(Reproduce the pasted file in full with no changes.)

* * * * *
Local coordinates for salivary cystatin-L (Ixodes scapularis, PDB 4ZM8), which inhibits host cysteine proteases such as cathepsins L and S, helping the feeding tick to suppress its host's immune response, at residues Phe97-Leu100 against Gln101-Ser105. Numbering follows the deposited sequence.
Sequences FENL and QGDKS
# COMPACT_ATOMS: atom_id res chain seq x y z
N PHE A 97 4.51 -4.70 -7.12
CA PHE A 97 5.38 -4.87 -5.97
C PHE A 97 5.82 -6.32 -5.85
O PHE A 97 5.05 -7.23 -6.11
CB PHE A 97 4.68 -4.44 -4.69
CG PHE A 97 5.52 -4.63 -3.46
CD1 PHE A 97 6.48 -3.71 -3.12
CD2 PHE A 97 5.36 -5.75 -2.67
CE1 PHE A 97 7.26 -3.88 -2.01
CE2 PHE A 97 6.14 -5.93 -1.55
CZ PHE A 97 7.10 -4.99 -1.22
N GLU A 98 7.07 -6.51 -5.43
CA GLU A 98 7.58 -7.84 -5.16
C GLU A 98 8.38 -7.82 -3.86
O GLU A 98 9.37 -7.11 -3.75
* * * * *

Local coordinates for salivary cystatin-L (Ixodes scapularis, PDB 4ZM8), which inhibits host cysteine proteases such as cathepsins L and S, helping the feeding tick to suppress its host's immune response, at residues Phe97-Leu100 against Gln101-Ser105. Numbering follows the deposited sequence.
Sequences FENL and QGDKS
# COMPACT_ATOMS: atom_id res chain seq x y z
N PHE A 97 4.51 -4.70 -7.12
CA PHE A 97 5.38 -4.87 -5.97
C PHE A 97 5.82 -6.32 -5.85
O PHE A 97 5.05 -7.23 -6.11
CB PHE A 97 4.68 -4.44 -4.69
CG PHE A 97 5.52 -4.63 -3.46
CD1 PHE A 97 6.48 -3.71 -3.12
CD2 PHE A 97 5.36 -5.75 -2.67
CE1 PHE A 97 7.26 -3.88 -2.01
CE2 PHE A 97 6.14 -5.93 -1.55
CZ PHE A 97 7.10 -4.99 -1.22
N GLU A 98 7.07 -6.51 -5.43
CA GLU A 98 7.58 -7.84 -5.16
C GLU A 98 8.38 -7.82 -3.86
O GLU A 98 9.37 -7.11 -3.75